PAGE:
While the focus of the media and the badminton loving crowd in Lucknow at the 2012 Syed Modi Grand Prix Gold badminton tournament was only on world number three Saina Nehwal, an unassuming 16-year-old playing in only her second senior international tournament was very easy to miss.
Answering to the name of G Ruthvika Shivani, the youngster hardly shows any emotions when on court. And if you are not there especially to watch her play then there are chances that you would hardly notice when she came, played and left as there is no war cry after winning a big point or over the top celebrations after winning a title.
The soft spoken youngster had been dominating the junior circuit since P V Sindhu graduated to the senior circuit and has been winning medals in a heap.
At the recently concluded junior nationals, Ruthvika won the girls U-17 and U-19 singles titles and the u-19 doubles crown to add to the double crown she had won at the Sushant Chipalkatti memorial junior international meet in Pune a few weeks ago.
In the last few months there have been no challengers to Ruthvika on the domestic junior circuit. But it is her performance in the two senior tournaments that has proved to all that she is the next star in the making.
In her first ever appearance in the senior internationals, Ruthvika accounted for second seed Neha Pandit in the opening round of the Tata Open International challenge in Mumbai last week and as if to prove that the victory was no fluke, she hunted down P C Thulasi, the women’s singles winner in Mumbai, in the first round of the Syed Modi tournament.
The first round victories may not mean a lot in terms of international performance, but for the girl from Khammam in Andhra Pradesh it is just a start.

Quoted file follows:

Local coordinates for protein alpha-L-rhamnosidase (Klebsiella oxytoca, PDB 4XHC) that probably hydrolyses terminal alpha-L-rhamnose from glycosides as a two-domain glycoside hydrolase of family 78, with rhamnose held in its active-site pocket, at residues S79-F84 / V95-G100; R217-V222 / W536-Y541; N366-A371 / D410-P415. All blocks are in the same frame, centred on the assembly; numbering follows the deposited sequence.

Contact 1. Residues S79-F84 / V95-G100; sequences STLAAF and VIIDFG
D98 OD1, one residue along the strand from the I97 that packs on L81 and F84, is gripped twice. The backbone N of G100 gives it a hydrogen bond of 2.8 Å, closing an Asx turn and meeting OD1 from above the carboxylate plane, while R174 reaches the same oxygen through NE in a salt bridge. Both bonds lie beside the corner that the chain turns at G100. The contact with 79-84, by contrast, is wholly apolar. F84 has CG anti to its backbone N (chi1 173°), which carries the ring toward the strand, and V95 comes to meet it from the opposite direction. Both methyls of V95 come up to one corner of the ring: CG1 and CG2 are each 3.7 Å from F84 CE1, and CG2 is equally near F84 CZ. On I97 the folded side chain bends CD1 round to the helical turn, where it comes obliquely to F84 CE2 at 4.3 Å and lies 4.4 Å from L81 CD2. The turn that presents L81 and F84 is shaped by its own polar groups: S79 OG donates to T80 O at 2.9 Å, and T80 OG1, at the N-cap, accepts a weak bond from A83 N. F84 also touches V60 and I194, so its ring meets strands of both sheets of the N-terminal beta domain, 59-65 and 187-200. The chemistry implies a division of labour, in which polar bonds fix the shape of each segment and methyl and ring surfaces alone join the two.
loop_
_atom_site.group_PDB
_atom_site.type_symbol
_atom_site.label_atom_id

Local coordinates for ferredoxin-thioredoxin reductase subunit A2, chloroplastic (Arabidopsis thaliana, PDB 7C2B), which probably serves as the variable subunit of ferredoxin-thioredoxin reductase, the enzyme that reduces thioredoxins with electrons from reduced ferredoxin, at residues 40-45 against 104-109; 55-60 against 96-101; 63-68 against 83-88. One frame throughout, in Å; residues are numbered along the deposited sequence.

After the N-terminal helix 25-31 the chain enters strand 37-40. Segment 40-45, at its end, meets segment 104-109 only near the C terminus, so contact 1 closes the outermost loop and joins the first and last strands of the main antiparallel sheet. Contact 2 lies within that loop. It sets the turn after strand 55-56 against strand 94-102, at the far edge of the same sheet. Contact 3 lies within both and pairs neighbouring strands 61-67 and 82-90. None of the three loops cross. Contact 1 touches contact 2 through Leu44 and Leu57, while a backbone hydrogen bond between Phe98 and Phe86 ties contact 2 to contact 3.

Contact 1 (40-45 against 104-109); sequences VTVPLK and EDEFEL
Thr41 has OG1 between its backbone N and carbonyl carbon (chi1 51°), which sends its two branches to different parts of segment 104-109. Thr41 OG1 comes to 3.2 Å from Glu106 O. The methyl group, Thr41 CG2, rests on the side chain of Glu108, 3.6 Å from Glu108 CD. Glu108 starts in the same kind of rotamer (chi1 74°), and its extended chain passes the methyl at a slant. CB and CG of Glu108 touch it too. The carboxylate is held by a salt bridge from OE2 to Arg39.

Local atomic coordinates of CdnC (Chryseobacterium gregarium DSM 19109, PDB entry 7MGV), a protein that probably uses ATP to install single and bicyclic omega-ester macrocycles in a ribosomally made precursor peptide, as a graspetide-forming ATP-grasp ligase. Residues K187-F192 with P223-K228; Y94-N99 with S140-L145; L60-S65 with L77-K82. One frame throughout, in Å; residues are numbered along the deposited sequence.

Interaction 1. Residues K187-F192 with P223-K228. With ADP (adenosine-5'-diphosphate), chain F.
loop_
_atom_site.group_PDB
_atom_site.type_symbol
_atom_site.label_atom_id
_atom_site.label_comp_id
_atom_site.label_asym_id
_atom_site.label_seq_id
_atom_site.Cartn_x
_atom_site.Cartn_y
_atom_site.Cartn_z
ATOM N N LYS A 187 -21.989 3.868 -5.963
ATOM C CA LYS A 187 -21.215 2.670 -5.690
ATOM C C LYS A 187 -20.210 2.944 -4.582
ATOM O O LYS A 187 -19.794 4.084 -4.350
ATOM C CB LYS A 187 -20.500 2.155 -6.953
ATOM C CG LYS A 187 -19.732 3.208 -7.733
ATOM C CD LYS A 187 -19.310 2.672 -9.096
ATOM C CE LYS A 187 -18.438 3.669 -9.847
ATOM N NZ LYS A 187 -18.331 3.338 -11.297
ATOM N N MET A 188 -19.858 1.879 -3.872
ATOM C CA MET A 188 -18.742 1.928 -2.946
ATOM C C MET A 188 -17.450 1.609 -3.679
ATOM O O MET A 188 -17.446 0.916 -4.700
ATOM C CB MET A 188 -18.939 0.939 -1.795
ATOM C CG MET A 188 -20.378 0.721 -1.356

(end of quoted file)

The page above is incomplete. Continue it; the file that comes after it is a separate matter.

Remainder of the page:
Ruthvika took up badminton as a summer vacation sport at the age of seven and started training seriously a year later when Sudhakar Reddy was appointed the coach at the the Sports Authority of Andhra Pradesh centre.
Since then the classic badminton strokes have been a constant ally of Ruthvika, who had been making up for the lack of strength at the junior circuit with her exceptional court coverage and a steady approach.
The daughter of a small time businessman in Khammam was soon the talk of the badminton circuit and currently boasts of over 70 domestic and international medals, including the Asian u-15 silver medal in 2011.
But the real rise of Ruthvika began once she moved to the Gopichand Academy about six months back for better training facilities.
“There is no doubt about her abilities. But she was not very strong and it made sense for her to shift to the Gopichand Academy for better training facilities,” says Sudhakar Reddy, whose other two students – K Nandagopal and K Srikant – also train at the Gopichand Academy.
And the results were immediate. In the last few tournaments, Ruthvika has literally decimated her closest challenger, Rituparna Das, every time they met in the finals of any age group tournament and has also shown the strength and stamina to match her much elder opponents at the Tata Open and the Syed Modi international.
There is no doubt that she would need to add much more mass to challenge the bigwigs in world badminton. But if the performance in her first two senior international tournaments is any indication, people would soon be flocking especially watch her play in the near future.
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